On every page, there is a chance that you might get a key that has had transactions on it, or has bitcoin stored on it. This lures in newbies who spend computing power and time to try and find bitcoin wallets with currency on them.
However, the likelihood of finding one here, or any other similar website like this is extremely unlikely. The possibility is there, just insanely low odds. The keys that can be found here are ones with low entropy (randomness) and originate from keys generated by null inputs and brain wallets that have no passphrase of any sort. Of course, this doesn’t mean you can’t get anything worthwhile there.
Many wallet’s private keys have been discovered through shared computational power. In the end, a private key is just a number. Sifting through these keys manually, though, is extremely inefficient. The odds of more than one wallet randomly generating the same key are one in a billion-billion-billion-billion-billion.
Even if you have a supercomputer that goes through billions of keys a second, you have to wait billions of years which is outside the lifetime of any living creature on Earth. If current Bitcoin farms were able to brute-force keys at the same speed as they’re mining (and they’re specialized for mining to achieve this speed)
1. their hardware was 1,000,000,000,000 times faster
2. there were 1,000,000,000,000 as many of them
3. every human alive had these farms
This setup would be able to brute-force a specific key in a few billion years.
That should give an idea of how bad the odds are. However, quantum computing is a huge risk to the algorithms cryptocurrencies use to generate private keys and soon we will see currencies like Bitcoin and Ethereum adopting new algorithms to counter this risk. Quantum computers, through grover’s algorithm can turn a 256 bit search space(which all cryptocurrencies use) into a 128 bit search space which is still fairly secure and hard to break into. The biggest danger of a quantum computer is that it can easily break an asymmetric algorithm, for example ECC.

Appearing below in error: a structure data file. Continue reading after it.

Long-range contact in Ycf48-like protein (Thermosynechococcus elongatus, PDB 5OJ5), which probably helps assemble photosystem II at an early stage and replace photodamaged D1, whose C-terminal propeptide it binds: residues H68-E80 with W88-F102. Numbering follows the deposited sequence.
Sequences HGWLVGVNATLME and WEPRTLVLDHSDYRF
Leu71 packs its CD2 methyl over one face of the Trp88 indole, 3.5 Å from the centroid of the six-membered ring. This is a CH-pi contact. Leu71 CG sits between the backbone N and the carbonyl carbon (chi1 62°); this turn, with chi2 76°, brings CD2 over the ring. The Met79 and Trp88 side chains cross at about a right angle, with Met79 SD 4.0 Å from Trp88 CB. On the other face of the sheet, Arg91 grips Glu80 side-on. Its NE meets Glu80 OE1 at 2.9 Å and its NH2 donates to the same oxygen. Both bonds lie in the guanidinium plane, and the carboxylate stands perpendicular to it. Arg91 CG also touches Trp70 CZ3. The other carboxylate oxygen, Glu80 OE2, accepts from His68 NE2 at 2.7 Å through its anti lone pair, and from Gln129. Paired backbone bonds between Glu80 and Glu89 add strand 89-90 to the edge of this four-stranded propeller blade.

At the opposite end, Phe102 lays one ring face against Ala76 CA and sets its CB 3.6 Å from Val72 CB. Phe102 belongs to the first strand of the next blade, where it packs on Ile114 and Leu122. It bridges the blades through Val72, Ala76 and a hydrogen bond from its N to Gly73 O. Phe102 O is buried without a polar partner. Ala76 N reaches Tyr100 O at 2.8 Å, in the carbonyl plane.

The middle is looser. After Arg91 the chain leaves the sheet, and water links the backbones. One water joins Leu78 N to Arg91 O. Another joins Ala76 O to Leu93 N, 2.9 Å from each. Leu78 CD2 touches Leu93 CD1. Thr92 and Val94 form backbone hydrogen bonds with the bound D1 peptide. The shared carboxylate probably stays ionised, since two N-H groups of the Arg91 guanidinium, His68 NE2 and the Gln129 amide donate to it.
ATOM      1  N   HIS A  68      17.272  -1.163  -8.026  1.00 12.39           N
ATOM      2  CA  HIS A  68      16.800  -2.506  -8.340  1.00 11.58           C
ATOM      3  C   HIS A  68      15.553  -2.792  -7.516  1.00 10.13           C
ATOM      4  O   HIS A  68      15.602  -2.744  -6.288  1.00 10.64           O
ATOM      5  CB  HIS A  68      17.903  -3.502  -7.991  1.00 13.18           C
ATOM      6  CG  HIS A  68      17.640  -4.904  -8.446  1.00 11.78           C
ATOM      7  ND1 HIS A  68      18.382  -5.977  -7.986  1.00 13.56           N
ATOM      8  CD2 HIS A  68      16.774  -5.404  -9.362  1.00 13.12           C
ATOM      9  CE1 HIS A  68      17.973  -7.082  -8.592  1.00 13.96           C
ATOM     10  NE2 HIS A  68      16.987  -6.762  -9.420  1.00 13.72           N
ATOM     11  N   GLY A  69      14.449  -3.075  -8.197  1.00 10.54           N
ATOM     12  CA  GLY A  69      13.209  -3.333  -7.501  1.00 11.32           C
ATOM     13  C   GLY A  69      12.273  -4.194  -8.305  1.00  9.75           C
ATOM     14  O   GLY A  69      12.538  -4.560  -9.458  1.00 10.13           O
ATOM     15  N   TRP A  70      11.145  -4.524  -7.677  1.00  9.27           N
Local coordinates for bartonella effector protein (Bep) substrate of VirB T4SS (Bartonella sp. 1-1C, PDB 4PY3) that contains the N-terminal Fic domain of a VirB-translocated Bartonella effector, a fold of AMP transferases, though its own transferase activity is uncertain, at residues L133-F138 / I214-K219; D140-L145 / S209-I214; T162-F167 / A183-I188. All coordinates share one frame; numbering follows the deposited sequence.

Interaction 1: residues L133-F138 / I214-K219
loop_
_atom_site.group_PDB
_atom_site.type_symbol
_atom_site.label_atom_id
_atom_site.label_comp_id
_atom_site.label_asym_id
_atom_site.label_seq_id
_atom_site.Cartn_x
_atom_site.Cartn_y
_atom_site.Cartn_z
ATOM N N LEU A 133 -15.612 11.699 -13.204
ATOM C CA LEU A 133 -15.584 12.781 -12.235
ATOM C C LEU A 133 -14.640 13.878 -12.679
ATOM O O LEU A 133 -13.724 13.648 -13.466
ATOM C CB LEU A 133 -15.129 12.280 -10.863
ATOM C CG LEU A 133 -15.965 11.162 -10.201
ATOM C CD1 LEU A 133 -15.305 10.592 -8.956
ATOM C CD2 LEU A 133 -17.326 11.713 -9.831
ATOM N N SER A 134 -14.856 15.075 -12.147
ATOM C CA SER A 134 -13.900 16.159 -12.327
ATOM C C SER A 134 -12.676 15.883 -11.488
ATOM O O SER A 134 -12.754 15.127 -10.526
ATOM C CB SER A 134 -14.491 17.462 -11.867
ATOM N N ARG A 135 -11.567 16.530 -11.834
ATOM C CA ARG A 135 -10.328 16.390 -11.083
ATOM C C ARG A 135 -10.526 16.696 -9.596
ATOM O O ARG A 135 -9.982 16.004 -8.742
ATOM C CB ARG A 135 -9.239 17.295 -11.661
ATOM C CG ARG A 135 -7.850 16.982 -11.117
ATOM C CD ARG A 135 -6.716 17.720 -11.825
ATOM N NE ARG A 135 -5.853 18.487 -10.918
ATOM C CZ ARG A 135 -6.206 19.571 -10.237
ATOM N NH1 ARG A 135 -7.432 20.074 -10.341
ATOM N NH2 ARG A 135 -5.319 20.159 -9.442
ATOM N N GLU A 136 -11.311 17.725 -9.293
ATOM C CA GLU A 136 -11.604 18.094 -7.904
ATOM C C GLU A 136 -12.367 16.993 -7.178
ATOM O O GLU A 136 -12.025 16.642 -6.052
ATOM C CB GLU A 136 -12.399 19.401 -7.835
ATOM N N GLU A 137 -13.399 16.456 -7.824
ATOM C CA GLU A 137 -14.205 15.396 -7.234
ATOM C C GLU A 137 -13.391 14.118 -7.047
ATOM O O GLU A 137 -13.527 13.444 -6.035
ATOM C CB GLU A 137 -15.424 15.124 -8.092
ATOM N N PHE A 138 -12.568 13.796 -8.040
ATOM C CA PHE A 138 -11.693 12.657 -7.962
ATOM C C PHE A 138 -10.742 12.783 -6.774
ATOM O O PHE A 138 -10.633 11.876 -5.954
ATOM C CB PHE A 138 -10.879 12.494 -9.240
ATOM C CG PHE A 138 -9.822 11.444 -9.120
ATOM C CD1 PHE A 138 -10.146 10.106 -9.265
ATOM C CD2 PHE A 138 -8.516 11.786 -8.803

ECC is the algorithm bitcoin uses, but in a different implementation which slightly reduces the risk. Before you send bitcoin from one address, that address is unknown therefore impossible to crack into. When you send bitcoin from that address, the quantum computer has a window to get your private key, the time between the transaction being generated and it being confirmed in the blockchain. This doesn’t mean bitcoin is doomed though. Instead of a whole new algorithm, a protocol modification could do the job. We could see this being implemented soon as quantum computing becomes more and more mainstream therefore posing a higher risk.